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Precocious puberty is sexual development before the age of eight in girls, and age 10 in boys.
Precocious puberty often begins before age eight in girls, triggering the development of breasts and hair under the arms and in the genital region. The onset of ovulation and menstruation also may occur. In boys, the condition triggers the development of a large penis and testicles, with spontaneous erections and the production of sperm. Hair grows on the face, under arms and in the pubic area, and acne may become a problem.
While the early onset of puberty may seem fairly benign, in fact it can cause problems when hormones trigger changes in the growth pattern, essentially halting growth before the child has reached normal adult height. Girls may never grow above 5 ft (152 cm) and boys often stop growing by about 5 ft 2 in (157 cm).
The abnormal growth patterns are not the only problem, however. Children with this condition look noticeably different than their peers, and may feel rejected by their friends and socially isolated. Adults may expect these children to act more maturely simply because they look so much older. As a result, many of these children,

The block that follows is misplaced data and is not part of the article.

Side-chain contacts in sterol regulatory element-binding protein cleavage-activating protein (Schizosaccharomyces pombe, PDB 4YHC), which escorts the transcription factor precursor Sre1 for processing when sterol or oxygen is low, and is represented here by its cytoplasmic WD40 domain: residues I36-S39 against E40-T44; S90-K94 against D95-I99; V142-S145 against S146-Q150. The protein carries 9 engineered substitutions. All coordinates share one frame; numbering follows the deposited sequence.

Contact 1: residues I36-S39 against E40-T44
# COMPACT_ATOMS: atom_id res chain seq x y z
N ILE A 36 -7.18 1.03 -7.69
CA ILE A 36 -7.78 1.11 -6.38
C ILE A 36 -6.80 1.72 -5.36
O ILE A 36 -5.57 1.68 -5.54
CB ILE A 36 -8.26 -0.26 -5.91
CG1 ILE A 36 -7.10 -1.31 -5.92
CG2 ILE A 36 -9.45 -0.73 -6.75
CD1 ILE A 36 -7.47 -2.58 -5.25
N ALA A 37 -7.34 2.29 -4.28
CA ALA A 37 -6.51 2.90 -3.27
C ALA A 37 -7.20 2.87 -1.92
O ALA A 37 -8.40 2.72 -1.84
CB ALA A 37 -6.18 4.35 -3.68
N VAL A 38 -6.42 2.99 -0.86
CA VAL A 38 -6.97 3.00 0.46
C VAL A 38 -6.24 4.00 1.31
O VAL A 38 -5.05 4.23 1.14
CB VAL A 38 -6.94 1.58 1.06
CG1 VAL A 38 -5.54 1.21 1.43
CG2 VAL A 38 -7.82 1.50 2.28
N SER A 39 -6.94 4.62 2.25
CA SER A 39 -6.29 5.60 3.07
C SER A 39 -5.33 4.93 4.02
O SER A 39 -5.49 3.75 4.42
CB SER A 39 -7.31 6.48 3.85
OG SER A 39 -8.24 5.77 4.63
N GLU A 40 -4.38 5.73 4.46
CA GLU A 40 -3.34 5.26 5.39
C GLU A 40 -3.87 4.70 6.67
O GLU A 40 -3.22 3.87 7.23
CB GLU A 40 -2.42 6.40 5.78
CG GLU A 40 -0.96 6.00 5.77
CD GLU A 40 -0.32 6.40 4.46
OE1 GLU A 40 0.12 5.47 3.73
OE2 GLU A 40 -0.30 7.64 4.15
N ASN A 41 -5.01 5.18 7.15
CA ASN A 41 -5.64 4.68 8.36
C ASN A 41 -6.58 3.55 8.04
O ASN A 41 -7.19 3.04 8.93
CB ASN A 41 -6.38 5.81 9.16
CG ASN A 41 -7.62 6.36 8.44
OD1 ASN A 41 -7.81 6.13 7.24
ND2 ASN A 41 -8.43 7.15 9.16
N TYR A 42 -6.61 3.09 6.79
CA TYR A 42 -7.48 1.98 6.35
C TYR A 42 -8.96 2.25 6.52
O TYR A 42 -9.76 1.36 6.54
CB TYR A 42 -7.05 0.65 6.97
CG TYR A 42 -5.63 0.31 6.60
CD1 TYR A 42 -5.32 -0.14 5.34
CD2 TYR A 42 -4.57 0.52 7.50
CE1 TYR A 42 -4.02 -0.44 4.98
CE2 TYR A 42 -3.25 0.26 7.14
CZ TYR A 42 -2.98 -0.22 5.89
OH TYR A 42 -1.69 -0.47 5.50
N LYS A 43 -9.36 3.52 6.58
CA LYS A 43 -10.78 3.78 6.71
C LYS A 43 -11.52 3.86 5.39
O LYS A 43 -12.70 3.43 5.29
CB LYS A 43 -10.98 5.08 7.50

Demographics Not every child reaches puberty at the same time, but in most cases it is safe to predict that sexual development will begin at about age 11 in girls and 12 or 13 in boys. However, occasionally a child begins to develop sexually much earlier. Between four to eight times more common in girls than boys, precocious puberty occurs in one out of every 5,000–10,000 U.S. children.
Causes and symptoms Puberty begins when the brain secretes a hormone that triggers the pituitary gland to release gonadotropins, which in turn stimulate the ovaries or testes to produce sex hormones. These sex hormones (especially estrogen in girls and testosterone in boys) are what causes the onset of sexual maturity.
The hormonal changes of precious puberty are normal—it is just that the whole process begins a few years too soon. Especially in girls, there is not usually any underlying problem that causes the process to begin too soon. However, some boys do inherit the condition; the responsible gene may be passed directly from father to son, or inherited indirectly from the maternal grandfather through the mother, who does not begin early puberty herself. This genetic condition in girls can be traced in only about one percent of cases.
In about 15 percent of cases, there is an underlying cause for the precocious puberty, and it is important to search for these causes. The condition may result from a benign tumor in the part of the brain that releases hormones. Less commonly, it may be caused by other types of brain tumors, central nervous system disorders, or adrenal gland problems.
Author Info: L. Fleming Fallon Jr., MD, DrPH, Thomson Gale, Gale, Detroit, Gale Encyclopedia of Children's Health, 2006This feature is for informational purposes only and should not be used to replace the care and information received from your healthcare provider. Please consult a healthcare professional with any health concerns you may have.
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